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Saturday, August 15, 2009

Bicentenary Of The French Revolution. (1989-5)

More than any other event of the last two centuries, the Revolution has been responsible for making France what it is today. That is what the Bicentennial is all about.
France\'s administrative system, her national emblem (the tricolor flag) her national holiday (July 14), her national anthem (the Marseilles) and even the lady with the red cap, (a descendant of the figure of Liberty) are all part of the French Revolution\'s familiar legacy.
Most of France\'s present legal and political tenets, too, date from the French Revolution; the notion of national sovereignty, individual liberty for those who comply with law and the concept fraternity.
Everyone takes these things for granted now, but they were hotly disputed at the time. The year 1789 opened an era of internal strife whose result has been a distinctive political style that also belongs to the legacy from those times.
The French revolutionaries felt that their ambition was a universal one. In their Declaration of the Rights of Man and the Citizen of August 26, 1789, the members of the Constituent Assembly had all of humanity in mind. Subsequently the same optimism spread to members of the intellectual elite elsewhere in Europe who viewed the events taking place in France as an example rather than a threat.
The French Revolution of 1789 was a torch bearer. The revolutionary decade led to a progressive movement that brought along hope to the humanity in general for a better and civilized world. The 1776 Declaration of Independence had been the first to mention man\'s right to happiness; the French Revolution was the first political movement in Western History to include it among its programme.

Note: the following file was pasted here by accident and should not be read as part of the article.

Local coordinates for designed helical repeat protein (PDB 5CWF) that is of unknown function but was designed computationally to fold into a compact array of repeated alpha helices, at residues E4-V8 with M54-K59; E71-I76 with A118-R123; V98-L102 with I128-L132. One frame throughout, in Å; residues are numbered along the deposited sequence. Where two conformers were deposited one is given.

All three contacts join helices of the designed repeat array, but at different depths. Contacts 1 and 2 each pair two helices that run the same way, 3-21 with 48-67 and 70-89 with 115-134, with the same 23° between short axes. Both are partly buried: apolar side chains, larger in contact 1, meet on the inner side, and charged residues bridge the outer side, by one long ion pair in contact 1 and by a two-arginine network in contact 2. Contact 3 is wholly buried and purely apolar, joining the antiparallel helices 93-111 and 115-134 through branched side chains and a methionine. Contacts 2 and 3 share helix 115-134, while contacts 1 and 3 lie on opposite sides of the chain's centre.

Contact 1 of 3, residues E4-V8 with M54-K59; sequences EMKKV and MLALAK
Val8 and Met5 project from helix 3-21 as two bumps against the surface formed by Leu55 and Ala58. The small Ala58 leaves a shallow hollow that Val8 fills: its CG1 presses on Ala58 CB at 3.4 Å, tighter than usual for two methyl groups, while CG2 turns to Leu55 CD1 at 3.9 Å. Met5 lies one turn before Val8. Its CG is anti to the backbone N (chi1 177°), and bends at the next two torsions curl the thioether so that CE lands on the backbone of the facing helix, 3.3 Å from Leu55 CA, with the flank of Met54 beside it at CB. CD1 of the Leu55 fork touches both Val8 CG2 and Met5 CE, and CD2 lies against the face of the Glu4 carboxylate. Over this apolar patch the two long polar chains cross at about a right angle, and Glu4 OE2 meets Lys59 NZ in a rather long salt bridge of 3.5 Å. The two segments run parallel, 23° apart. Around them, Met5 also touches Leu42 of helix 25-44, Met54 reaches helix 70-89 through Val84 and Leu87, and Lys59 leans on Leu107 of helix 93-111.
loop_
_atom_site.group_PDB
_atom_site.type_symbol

No text was ever more widely read nor more effective for purposes of revolutionary propaganda abroad than the 1789 Declaration of the Rights of Man. It was brief and consisted of seventeen articles that amounted to a veritable \'modern gospel\' in the eyes of French patriots.
Both spontaneous propaganda (in the theatre and foreign press) and the orchestrated kind (via the army and subsidized newspapers) contributed heavily to the impact this universally valid text had in Europe and elsewhere.
In his study of the Declaration of Rights\' the historian Jacques Godechot pointed out that though the text often ran into opposition from authorities elsewhere, it enhanced France\'s stature all over the world.
Town like Strasbourg near the German border turned to printing and distributing these basic revolutionary texts; speakers in various assemblies pointed out that the Declaration of Rights was worth more than whole artillery battalions in the struggle against enemy forces, and foreigners who agreed with the tenets of 1789 promulgated them in their own countries-men like Thomas Paine with his Rights of Man and his conservative contemporary Edmund Burke in Reflections on the Revolution in France.
On August 26. 1792 the people\'s representatives in the Legislative Assembly sought to hall Paine as an \'apostle for the Rights of Man\'.
The Rights of Man are at the very core of the festivities held in commemoration of the French Revolution\'s Bicentennial. The Arche de La Defense monument in Paris will stand as the symbol of the 1989 commemoration. Just as the Eiffel Tower still bears witness to the ceremonies held for the 1889 Centennial and Exposition Universelle, this arch will celebrate the rights of man and may, in years to come, serve as a reminder of the principles of 1789.
From the many projects for temples of Liberty, palaces of Equality and other monuments in honour of civic virtues that were the work of revolutionary architects, to the sober elegance of the Arche de La Defense, runs a thread that testifies to unmistakable kinship of the French people with the spirit of 1789.
Based on an article written by Monseeur Maurice Agulhon Professeur au College de France, Paris.
To commemorate the Bicentenary of the French Revolution Pakistan Post Office is issuing one stamp of Rs 7 denomination on June 24, 1989.